It’s advised to start the walk no later than 10am as most of the walk is covered by the tall tree canopies and there is a limited amount of daylight. The rainforest was incredible, with some amazing trees and wildlife. Within half an hour we saw a wallaby which bounced through the rainforest out of sight and we passed some very large lizards on our way to the summit. We didn’t pick the best day to hike. We encountered a few torrential downpours but luckily we were sheltered under the canopies. There were some areas which weren’t sheltered and the ground became quite slippy when wet, especially the parts which involved log scrambling. There were sections where some climbing was required, adding an additional element to the hike!

We made it to the top and were welcomed to thick cloud blocking the view. The viewing platform is disappointingly small and 10 of us were crammed together. Whilst we waited in anticipation for the clouds to part I realised the leeches slowly making their way up my walking boots. Only one managed to make it’s way through my sock onto my leg. He was a bugger to remove but I managed to prise him away, revealing a small patch of blood!

Mount Sorrow summit in Cape Tribulation

After half an hour the clouds started to part. On a clear day it’s possible to see out to the Great Barrier Reef, which we just about managed to get a glimpse of!

We made our way back to ground level and walked around to the beaches, hoping to see a croc but had no luck! If we had more time I would have liked to go on the crocodile tour. By the time we left Cape Tribulation it was fairly late and during the wet season the evenings get darker a lot earlier. It’s definitely on my list of things to do for next time.

Atherton Tablelands: Mareeba, Yungaburra, Lake Eacham, Malanda

Our Air BnB hosts gave us the idea for this roadtrip otherwise I doubt we would have visited as many places as we did.

Our first stop was Mareeba Wetlands, via Mount Molley. Mount Molley is a very small town, with a few shops and a couple of restaurants. We decided not to stop here and carried onto the nature reserve but there are a couple of cafes to grab a coffee from. As we entered Mareeba Wetlands we drove so  s l o w l y down a long dirt track before arriving at the entrance.

During the drive we passed lots of wallabies and spotted an egret amongst the tall reeds. There were some large emus wondering around too. We had already seen so much wildlife in such a short space of time, we were in awe!

The wetlands was awesome and I would 100% recommend going. It’s such a peaceful place and the view is outstanding.

The view from the veranda

Not being able to say no to tea and cake, we sat on the veranda overlooking a large lake watching the birds gliding gracefully around. There is a telescope to do some birdwatching and it was possible to see lots of birds within the trees, surrounding the water.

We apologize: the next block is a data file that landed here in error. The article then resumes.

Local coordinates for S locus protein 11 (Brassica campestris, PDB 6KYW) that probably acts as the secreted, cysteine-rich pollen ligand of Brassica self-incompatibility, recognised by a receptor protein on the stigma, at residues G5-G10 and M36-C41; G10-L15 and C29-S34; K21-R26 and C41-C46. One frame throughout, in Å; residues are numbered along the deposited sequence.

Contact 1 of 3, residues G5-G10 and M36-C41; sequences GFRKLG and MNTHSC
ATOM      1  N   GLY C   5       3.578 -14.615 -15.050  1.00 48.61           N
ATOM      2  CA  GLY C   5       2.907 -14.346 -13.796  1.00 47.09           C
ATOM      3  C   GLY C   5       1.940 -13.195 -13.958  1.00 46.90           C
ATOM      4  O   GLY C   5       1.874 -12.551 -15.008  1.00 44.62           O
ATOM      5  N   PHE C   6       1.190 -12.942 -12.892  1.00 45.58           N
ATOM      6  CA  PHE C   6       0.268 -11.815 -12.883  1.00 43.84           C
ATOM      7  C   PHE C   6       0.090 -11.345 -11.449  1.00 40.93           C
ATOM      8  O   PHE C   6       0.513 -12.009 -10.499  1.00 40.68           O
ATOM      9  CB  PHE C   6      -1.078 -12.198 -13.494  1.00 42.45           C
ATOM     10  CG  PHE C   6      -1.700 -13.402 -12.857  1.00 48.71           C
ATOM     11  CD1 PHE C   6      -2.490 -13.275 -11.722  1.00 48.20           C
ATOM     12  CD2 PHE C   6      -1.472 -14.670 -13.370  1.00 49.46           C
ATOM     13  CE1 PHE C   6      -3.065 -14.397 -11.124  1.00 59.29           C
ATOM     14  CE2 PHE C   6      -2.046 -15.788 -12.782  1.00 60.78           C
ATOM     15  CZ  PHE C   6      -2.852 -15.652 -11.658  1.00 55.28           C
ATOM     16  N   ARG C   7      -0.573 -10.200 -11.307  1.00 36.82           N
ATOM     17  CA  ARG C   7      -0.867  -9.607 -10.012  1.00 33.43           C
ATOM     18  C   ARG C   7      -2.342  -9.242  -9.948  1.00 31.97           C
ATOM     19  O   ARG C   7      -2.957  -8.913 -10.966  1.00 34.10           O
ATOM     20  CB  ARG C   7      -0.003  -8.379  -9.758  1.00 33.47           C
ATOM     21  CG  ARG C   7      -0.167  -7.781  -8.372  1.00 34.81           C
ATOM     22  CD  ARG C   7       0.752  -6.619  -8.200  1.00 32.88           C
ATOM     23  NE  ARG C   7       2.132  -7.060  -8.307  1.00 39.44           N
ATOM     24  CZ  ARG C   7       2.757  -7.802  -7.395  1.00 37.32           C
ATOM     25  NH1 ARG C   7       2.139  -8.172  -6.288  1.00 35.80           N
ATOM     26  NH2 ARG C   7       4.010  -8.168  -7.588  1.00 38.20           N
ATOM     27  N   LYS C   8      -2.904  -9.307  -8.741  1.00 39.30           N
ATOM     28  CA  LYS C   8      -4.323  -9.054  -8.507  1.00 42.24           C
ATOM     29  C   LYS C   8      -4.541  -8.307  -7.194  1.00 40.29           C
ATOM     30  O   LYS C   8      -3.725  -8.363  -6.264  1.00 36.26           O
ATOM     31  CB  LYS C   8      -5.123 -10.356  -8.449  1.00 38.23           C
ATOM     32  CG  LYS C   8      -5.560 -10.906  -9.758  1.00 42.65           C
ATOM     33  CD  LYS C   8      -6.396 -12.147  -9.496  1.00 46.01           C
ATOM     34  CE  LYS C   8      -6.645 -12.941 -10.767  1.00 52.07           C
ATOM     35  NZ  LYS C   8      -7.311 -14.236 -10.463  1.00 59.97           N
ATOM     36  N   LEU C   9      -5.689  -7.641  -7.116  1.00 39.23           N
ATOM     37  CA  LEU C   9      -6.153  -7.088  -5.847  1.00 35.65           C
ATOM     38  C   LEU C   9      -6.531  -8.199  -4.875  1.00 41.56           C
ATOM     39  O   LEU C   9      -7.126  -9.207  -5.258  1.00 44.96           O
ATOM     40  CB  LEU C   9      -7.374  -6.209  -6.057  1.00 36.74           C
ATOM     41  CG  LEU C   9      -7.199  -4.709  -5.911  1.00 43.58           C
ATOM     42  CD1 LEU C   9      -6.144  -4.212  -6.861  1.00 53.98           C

The population of the Gouldian Finch is rapidly declining in Queensland and the Northern Territories so Mareeba Wetlands Reserve have created a breeding programme in order to boost the population of these beautiful birds. They have the most incredible coloured feathers.

As we were leaving the wetlands I noticed a frog hiding in the door frame, having a nap. Such a bright green, this tree frog is definitely the prettiest frog I have ever seen!

The next stop on our roadtrip was Atherton, a large town where we stopped for a quick break and to pick up some lunch before we jumped back in the car and headed for our next point of interest, Yungaburra.

Lake Eacham and Lake Barrine within Yungaburra, are crater lakes formed by volcanic explosions. Lake Eacham (my favourite) is a clear, blue lake surrounded by rainforests. It’s possible to swim and canoe in the lake even with the freshwater crocodile that lives there!

There are also lots of little saw-shell turtles, known as bottom breathers (because they have the ability to breathe from their bottom!!). It’s possible to see them swimming in the shallow waters near the side of the lake!

There are ‘rainforest giants’ are over 45m tall and the largest of Australia’s 39 conifer species.

Bull kauris, known as rainforest giants

Malanda was the next port of call where there was a waterfall not far from the road. If we had had more time we would have liked to continue down to Mila Mila and follow the waterfall circuit, but we wanted to get back to Yungaburra before dusk for the platypus viewing.

On our way back to Yungaburra we stopped off at the Curtain Fig Tree. The tree is over 500 years old and is a good representation of what Australia would have looked like hundreds of years ago.

We reached Yungaburra just before dusk which is around the time when the platypus’ come out. There is a platypus viewing platform just off the Gillies highway. The best viewing times are morning and dusk, but as it got darker it became more difficult to see. We heard a large splash, Sam swears he saw a platypus but I’m not so sure…

The Great Barrier Reef

We couldn’t come all the way to Australia and not dive the Great Barrier Reef, especially as we both love diving. We decided to take our PADI advanced in Indonesia, exactly 1 month before arriving in Australia so we felt fully prepped! There are a few dive companies to choose from around Port Douglas, we decided to go with Poseidon.

The day was really fun and the reefs really are stunning. We took a GoPro with us but now looking back wish we had bought a red filter beforehand as the photos really do not do the reef justice.

I’ll write up a post for my day diving on the Great Barrier Reef.

Stay tuned to see what we got up to during our second week in Australia! More posts to follow!